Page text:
- Sudden, severe headache
- Neck stiffness
- Blurry or double vision
- Sensitivity to light
- Drooping eyelids
- Loss of consciousness
- Nausea or vomiting
When to Seek Emergency Medical Attention
If anyone experiences these symptoms, it’s important to seek immediate medical attention.
If a brain aneurysm bursts, it’s a hemorrhagic stroke, and time lost is brain lost. Emergency medical attention can save a life!
And if a brain aneurysm is found, steps can be taken to treat it to help prevent rupturing.
Treatment for a Stroke vs Aneurysm
Treatment for stroke and aneurysm are different, but there is some overlap.
Here’s the main difference between treatment for a stroke vs an aneurysm:
How a Stroke Is Treated
When a stroke is caused by a blood clot (ischemic stroke), treatment usually involves a clot-dissolving drug called tPA or surgery to remove the clot.
When stroke is caused by a burst artery (hemorrhagic stroke), treatment often involves surgery. For example, sometimes a hemicraniectomy is required to open the skull and treat swelling in the brain.
Treatment for a hemorrhagic stroke overlaps with treatment for brain aneurysms.
How an Aneurysm Is Treated
While small aneurysms are often benign and left alone, large aneurysm are often surgically treated in order to prevent rupturing.
There are 4 different options that your doctor may recommend:
Treatment for an Unruptured Brain Aneurysms
1. Aneurysm clipping
When a large berry aneurysm is found in the brain, doctors may recommend an aneurysm clipping, where a tiny metal clip is surgically placed to isolate the aneurysm and prevent rupturing.
2. Coil embolization
Another option that doctors may suggest is a coil embolization, where tiny metal coils are inserted into the “berry” to isolate it from normal blood flow.
3. Endovascular flow diversion
When a clipping or coiling won’t suffice, an endovascular flow diversion may be implemented. During this surgery, a tightly woven mesh tube is inserted into the artery to prevent blood from entering the aneurysm.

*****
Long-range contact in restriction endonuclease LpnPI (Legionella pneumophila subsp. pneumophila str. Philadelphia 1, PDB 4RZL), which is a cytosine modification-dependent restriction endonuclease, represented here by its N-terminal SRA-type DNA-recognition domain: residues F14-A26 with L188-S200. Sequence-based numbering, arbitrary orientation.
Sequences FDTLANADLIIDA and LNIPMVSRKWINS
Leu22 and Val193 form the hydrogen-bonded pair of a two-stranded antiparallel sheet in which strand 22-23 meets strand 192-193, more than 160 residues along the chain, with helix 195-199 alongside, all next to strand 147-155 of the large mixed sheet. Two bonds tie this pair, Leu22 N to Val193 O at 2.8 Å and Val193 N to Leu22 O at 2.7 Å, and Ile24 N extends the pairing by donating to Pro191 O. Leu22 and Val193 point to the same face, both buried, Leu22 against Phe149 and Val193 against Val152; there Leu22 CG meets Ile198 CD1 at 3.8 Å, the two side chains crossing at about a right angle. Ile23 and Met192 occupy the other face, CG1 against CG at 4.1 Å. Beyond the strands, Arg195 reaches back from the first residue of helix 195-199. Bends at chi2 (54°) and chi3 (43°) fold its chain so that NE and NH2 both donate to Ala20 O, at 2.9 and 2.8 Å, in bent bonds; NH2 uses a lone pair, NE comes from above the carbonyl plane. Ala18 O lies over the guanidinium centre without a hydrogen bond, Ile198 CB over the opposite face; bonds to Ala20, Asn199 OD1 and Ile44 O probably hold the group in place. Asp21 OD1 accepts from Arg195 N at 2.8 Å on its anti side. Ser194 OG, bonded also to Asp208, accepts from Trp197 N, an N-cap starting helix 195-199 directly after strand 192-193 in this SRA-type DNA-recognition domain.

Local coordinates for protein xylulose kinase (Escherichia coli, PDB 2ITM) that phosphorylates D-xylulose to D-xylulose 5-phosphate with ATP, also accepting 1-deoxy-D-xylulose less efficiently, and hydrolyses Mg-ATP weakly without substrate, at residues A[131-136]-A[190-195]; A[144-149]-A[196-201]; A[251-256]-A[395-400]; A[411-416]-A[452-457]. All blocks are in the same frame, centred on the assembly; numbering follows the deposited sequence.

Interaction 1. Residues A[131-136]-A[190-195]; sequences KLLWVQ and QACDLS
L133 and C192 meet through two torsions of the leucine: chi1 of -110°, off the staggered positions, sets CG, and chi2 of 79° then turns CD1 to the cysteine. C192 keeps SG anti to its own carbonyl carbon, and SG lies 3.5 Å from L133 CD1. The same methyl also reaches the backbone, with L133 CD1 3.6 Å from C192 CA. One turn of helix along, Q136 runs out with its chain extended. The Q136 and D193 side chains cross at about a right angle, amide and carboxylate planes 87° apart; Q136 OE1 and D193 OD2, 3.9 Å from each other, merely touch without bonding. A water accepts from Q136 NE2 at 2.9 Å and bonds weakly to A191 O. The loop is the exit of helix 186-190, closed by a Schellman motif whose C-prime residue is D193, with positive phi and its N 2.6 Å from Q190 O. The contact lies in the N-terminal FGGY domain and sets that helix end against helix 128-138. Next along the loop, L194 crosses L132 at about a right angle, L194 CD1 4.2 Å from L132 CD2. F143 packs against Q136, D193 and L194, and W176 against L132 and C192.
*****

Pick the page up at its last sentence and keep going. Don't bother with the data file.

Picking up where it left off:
4. Artery occlusion and bypass
When an aneurysm isn’t accessible or too damaged, a bypass may be performed. During this surgery, tiny metal clips are used to completely block flow from the artery. The blood flow is then rerouted via vessel grafting by taking an artery from somewhere else and adding it to the problem area.
Treatment for a Ruptured Brain Aneurysm (Hemorrhagic Stroke)
A ruptured brain aneurysm – which is a type of hemorrhagic stroke – is usually treated with a craniotomy, where a surgeon removes part of the skull and clips the ruptured artery to stop the bleeding.
Once the aneurysm is treated and normal blood flow is restored in the brain, stroke rehabilitation can begin to recover from the side effects caused by a brain bleed.
So, What’s the Difference?
The main difference between a stroke and an aneurysm is that a stroke is an event while an aneurysm is a condition.
A stroke occurs when the supply of blood in the brain becomes compromised, and an aneurysm occurs when a blood vessel becomes damaged and bulges.
When a brain aneurysm ruptures, it can cause a stroke. However, sometimes brain aneurysm can exist without symptoms or rupturing, especially small ones.
Treatment for aneurysms often involves surgery to either prevent the aneurysm from rupturing or to stop the bleeding once it has ruptured.